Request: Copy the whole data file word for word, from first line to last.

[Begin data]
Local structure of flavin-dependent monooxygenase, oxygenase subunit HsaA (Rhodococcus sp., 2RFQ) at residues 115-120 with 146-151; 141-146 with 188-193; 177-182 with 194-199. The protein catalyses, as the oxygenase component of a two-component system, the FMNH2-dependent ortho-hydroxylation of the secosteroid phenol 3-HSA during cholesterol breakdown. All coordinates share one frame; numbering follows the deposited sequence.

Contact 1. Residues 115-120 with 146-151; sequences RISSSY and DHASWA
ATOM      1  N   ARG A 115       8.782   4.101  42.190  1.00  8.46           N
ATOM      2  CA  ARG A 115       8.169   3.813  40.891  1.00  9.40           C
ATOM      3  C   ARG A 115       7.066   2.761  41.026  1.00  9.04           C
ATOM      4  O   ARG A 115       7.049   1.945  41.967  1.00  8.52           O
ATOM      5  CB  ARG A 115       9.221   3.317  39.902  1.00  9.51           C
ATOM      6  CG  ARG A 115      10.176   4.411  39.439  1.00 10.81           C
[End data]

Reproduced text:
Local structure of flavin-dependent monooxygenase, oxygenase subunit HsaA (Rhodococcus sp., 2RFQ) at residues 115-120 with 146-151; 141-146 with 188-193; 177-182 with 194-199. The protein catalyses, as the oxygenase component of a two-component system, the FMNH2-dependent ortho-hydroxylation of the secosteroid phenol 3-HSA during cholesterol breakdown. All coordinates share one frame; numbering follows the deposited sequence.

Contact 1. Residues 115-120 with 146-151; sequences RISSSY and DHASWA
ATOM      1  N   ARG A 115       8.782   4.101  42.190  1.00  8.46           N
ATOM      2  CA  ARG A 115       8.169   3.813  40.891  1.00  9.40           C
ATOM      3  C   ARG A 115       7.066   2.761  41.026  1.00  9.04           C
ATOM      4  O   ARG A 115       7.049   1.945  41.967  1.00  8.52           O
ATOM      5  CB  ARG A 115       9.221   3.317  39.902  1.00  9.51           C
ATOM      6  CG  ARG A 115      10.176   4.411  39.439  1.00 10.81           C